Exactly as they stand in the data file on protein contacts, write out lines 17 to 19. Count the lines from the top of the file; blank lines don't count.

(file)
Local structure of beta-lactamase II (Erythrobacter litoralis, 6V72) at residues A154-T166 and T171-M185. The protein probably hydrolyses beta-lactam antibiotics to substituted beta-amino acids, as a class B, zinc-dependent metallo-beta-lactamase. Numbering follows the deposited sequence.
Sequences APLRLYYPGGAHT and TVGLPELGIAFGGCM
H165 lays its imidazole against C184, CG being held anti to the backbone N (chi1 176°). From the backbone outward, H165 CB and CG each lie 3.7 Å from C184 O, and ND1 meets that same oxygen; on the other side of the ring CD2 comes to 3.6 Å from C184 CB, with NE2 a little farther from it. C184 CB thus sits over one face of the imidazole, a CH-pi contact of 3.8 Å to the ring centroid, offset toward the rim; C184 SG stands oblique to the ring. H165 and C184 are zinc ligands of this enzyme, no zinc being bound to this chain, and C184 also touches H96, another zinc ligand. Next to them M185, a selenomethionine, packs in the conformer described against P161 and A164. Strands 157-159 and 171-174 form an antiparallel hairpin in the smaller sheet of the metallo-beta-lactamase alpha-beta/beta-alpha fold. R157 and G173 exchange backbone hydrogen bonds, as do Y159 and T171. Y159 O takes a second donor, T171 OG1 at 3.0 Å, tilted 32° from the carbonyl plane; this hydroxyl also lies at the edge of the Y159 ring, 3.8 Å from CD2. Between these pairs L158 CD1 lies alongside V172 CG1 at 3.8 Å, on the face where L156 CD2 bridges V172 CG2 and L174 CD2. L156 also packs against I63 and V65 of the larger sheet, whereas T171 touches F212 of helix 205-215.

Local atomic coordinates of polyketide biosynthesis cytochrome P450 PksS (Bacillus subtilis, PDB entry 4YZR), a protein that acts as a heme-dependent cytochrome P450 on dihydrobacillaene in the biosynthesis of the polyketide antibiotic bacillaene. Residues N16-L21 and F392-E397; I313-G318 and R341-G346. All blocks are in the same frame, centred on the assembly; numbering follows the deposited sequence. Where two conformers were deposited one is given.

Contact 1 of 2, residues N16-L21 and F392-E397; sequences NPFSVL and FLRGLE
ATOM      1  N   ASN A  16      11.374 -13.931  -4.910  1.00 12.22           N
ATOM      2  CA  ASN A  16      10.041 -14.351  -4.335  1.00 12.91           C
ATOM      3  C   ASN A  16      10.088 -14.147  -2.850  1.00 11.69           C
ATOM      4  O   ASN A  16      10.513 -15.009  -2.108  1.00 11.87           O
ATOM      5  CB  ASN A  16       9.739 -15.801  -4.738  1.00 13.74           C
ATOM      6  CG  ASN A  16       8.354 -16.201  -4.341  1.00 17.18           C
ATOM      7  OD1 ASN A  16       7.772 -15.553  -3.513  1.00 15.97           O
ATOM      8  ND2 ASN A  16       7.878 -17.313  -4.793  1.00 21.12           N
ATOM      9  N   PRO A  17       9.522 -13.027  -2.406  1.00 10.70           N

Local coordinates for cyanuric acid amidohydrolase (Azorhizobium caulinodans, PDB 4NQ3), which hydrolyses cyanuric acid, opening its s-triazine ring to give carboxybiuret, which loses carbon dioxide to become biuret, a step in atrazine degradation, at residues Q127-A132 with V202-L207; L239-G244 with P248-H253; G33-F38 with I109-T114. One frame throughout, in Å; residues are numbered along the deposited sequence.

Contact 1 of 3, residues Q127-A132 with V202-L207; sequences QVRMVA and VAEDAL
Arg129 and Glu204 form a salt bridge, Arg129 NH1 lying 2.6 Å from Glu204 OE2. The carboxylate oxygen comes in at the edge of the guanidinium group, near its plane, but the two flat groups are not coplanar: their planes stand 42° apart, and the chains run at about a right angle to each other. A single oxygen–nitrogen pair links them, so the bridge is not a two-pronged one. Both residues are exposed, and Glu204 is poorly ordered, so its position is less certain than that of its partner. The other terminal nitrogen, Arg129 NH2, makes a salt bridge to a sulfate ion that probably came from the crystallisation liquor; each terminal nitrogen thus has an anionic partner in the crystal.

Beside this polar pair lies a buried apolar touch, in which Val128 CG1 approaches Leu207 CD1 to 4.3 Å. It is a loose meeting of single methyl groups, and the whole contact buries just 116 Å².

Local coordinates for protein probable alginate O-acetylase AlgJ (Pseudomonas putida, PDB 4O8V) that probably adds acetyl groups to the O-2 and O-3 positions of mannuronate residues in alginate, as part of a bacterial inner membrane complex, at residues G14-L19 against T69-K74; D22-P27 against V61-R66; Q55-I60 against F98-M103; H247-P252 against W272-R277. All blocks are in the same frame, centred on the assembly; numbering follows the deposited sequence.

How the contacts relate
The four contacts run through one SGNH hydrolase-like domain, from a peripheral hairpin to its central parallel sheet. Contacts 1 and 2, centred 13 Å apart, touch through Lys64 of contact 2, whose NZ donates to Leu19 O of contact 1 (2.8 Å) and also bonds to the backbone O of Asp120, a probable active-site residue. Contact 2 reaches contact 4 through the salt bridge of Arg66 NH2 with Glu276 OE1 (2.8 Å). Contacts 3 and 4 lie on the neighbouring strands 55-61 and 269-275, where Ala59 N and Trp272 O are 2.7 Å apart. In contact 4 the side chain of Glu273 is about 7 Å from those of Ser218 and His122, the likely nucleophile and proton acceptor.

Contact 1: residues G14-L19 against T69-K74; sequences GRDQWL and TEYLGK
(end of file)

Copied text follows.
Arg129 and Glu204 form a salt bridge, Arg129 NH1 lying 2.6 Å from Glu204 OE2. The carboxylate oxygen comes in at the edge of the guanidinium group, near its plane, but the two flat groups are not coplanar: their planes stand 42° apart, and the chains run at about a right angle to each other. A single oxygen–nitrogen pair links them, so the bridge is not a two-pronged one. Both residues are exposed, and Glu204 is poorly ordered, so its position is less certain than that of its partner. The other terminal nitrogen, Arg129 NH2, makes a salt bridge to a sulfate ion that probably came from the crystallisation liquor; each terminal nitrogen thus has an anionic partner in the crystal.

Beside this polar pair lies a buried apolar touch, in which Val128 CG1 approaches Leu207 CD1 to 4.3 Å. It is a loose meeting of single methyl groups, and the whole contact buries just 116 Å².

Local coordinates for protein probable alginate O-acetylase AlgJ (Pseudomonas putida, PDB 4O8V) that probably adds acetyl groups to the O-2 and O-3 positions of mannuronate residues in alginate, as part of a bacterial inner membrane complex, at residues G14-L19 against T69-K74; D22-P27 against V61-R66; Q55-I60 against F98-M103; H247-P252 against W272-R277. All blocks are in the same frame, centred on the assembly; numbering follows the deposited sequence.